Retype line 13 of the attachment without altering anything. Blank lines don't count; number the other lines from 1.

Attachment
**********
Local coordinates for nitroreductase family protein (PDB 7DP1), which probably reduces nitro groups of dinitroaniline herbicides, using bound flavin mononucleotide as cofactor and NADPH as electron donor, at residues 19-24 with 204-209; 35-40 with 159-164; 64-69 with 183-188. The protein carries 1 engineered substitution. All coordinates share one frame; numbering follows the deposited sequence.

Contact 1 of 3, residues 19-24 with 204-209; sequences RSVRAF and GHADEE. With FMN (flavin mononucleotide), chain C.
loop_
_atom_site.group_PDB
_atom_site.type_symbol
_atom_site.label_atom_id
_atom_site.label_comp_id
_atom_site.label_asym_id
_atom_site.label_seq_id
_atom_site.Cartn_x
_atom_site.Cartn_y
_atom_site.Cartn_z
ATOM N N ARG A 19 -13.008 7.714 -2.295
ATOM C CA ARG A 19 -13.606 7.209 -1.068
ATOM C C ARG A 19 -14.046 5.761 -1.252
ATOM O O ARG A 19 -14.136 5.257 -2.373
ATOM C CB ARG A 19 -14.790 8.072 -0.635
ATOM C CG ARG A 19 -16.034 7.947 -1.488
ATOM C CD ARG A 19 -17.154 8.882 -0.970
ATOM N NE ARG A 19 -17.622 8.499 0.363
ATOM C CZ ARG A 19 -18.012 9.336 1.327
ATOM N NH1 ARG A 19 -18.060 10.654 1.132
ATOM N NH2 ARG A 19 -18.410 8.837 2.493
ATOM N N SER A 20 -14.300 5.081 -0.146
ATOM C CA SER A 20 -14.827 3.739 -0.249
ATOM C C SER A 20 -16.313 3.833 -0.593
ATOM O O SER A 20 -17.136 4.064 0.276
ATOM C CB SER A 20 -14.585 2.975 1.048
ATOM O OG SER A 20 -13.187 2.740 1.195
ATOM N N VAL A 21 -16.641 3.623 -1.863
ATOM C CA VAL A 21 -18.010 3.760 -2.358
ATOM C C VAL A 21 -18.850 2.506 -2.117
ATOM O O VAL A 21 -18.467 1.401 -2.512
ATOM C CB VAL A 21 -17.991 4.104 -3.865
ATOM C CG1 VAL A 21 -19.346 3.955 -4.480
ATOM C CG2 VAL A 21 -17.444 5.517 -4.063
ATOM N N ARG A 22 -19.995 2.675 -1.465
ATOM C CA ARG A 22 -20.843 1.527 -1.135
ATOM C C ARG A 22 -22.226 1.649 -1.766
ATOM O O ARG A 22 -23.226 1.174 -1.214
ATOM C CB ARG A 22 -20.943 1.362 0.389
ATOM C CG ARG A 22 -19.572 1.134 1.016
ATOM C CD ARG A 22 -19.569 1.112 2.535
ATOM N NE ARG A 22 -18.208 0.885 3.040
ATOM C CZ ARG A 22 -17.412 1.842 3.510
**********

ATOM N N ARG A 19 -13.008 7.714 -2.295